Though the Kingdom of Saudi Arabia has opened its first ever interfaith dialogue centre in Vienna, there will always be naysayers who scream that Saudi Arabia is corrupt at its Wahhabist core. Women still do not enjoy the basic right to drive or travel without consent of the senior male member of their family, and Islam is the only religion granted any public freedom of expression. Let’s make that Sunni Islam.
When you fly into the country, the landing card asks every foreigner to declare his or her religion: Muslim or Other. Then the blank. There is no other answer but Christian in that blank. Church services are private meetings held in apartments. I went to one, a rather unusual Catholic service in the home of a Filipina in the women’s building on my compound. The room was packed. I never went back. Rather, I meditated to the peaceful cacophony of the muezzin calling the prayer five times a day. That was holy enough for me. The rocky desert offered me my peace. I never took issue with the lack of religious facility, or plurality, in Saudi. People were what they were, privately. Perhaps it was all part of the intrigue.
I am one of those who learned that if you can abide by the rules in Saudi, as a foreigner, or not get caught breaking them, you can have a good life. Because I befriended two families with significant respect and clout in their own circles, I had a great life. But I was willing to and that helped.
I lived through the era in my community which saw our mixed Community Centre ban women and men from sitting together, put up walls between the men’s and women’s eating sections, then another set of walls for families and single women (who were relegated to the back). For Saudi women, this might have been alright, but as a single woman I was none too impressed. I sat in the men’s section when I could get away with it, and in the family section otherwise. You learn in Saudi that the best way to keep living your life is to know when to break the rules and push the boundaries, and when to snap to attention and conform.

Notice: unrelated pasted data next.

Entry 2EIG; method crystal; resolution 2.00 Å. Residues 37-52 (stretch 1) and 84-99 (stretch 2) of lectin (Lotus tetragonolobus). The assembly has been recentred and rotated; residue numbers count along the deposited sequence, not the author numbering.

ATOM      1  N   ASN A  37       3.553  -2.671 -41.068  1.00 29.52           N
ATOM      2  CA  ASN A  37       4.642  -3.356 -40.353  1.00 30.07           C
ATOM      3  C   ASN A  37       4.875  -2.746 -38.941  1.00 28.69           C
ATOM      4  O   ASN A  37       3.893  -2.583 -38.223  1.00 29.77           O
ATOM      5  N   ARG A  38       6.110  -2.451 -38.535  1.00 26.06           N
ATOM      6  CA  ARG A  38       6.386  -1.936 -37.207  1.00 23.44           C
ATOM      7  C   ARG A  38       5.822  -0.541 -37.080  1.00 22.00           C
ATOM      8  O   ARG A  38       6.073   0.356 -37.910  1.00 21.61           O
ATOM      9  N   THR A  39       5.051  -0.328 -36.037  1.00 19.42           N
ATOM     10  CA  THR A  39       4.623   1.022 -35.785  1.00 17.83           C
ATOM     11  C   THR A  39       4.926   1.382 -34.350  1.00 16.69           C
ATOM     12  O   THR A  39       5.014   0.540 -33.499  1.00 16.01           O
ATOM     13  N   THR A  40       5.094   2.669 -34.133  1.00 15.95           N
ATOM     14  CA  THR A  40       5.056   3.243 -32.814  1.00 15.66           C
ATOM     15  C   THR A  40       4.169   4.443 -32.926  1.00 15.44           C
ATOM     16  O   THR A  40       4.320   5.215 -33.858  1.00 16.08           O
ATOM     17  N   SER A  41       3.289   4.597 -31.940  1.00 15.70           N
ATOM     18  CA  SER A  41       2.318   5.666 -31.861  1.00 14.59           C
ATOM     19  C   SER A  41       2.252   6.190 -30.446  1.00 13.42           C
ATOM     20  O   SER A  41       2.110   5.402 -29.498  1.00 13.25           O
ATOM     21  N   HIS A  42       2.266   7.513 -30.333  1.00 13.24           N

King Abdullah of Saudi Arabia has moved the country in the direction of social reforms, but so slowly that some of those who believed in him have whispered to me (literally) with a cluck of the tongue that it’s a lie that reforms can’t happen faster – ie. with women’s right to drive. “If the King wanted to make it happen,” a high ranking Saudi friend of mine said, “it would be done.” That opened my eyes. Then she rolled hers and let her tongue sort of loll out in that way that signals: it’s all crap. And it might be. She pointed to the wall of the restaurant we were in. We both stopped talking. The walls have ears in Saudi Arabia.
It may be a red herring for King Abdullah to open and back an interfaith center in Vienna of all places. And the cynicism is ripe. Jihad Watch vents off so well it’s worth posting:
The center has ignited debate. Backers hope it will promote increased tolerance in Saudi Arabia, a kingdom that now prohibits any religion outside of Islam. Detractors, including Austria’s Green party and moderate Muslim groups in Austria say the Saudis are the last people who should be hosting initiatives on religious coexistence.
If the goal is to change Saudi Arabia, they might consider trying it in, say, Saudi Arabia.
The founding document cites principles enshrined in the Universal Declaration of Human rights, “in particular, the right to freedom of thought, conscience and religion.” It emphasizes “human rights and fundamental freedoms for all without distinction as to race, sex, language or religion.”
Its board will consist of three Christians, three Muslims, a Jew, a Buddhist and a Hindu….
So, two thirds of the board could not openly practice their religion in Saudi Arabia. Tell us again which country is really in need of a brand spankin’ new tolerance institute.
I disagree. I maintain, like many liberal Saudis do, that King Abdullah is Saudi Arabia’s best hope for liberal change in Saudi, and change is underway.
Sponsoring a multi-faith centre in the heart of a country that many Saudis like to visit gives high profile to the King’s initiative to foster dialogue, in a way that does not jeopardize his immediate position and relationships with the religious rank in Saudi. It is an act of defiance in its own right, really, and as the King has said before (to Barbara Walters after his election) these things take time. It is a bold step to attach to one’s legacy a willingness to support any dialogue with a Jew in the name of Saudi Arabia while the Palestinian issue remains unresolved with Israel. No doubt, King Abdullah and the current ruling government have a plan and method behind this interfaith project, and my guess is that it is to provoke further discussion inside Saudi Arabia about the future possibilities, test the waters for reform, and maybe push forward with unarticulated plans for more liberty in Saudi. One can hope.
For a Saudi newspaper’s perspective, read more articles here at Arab News.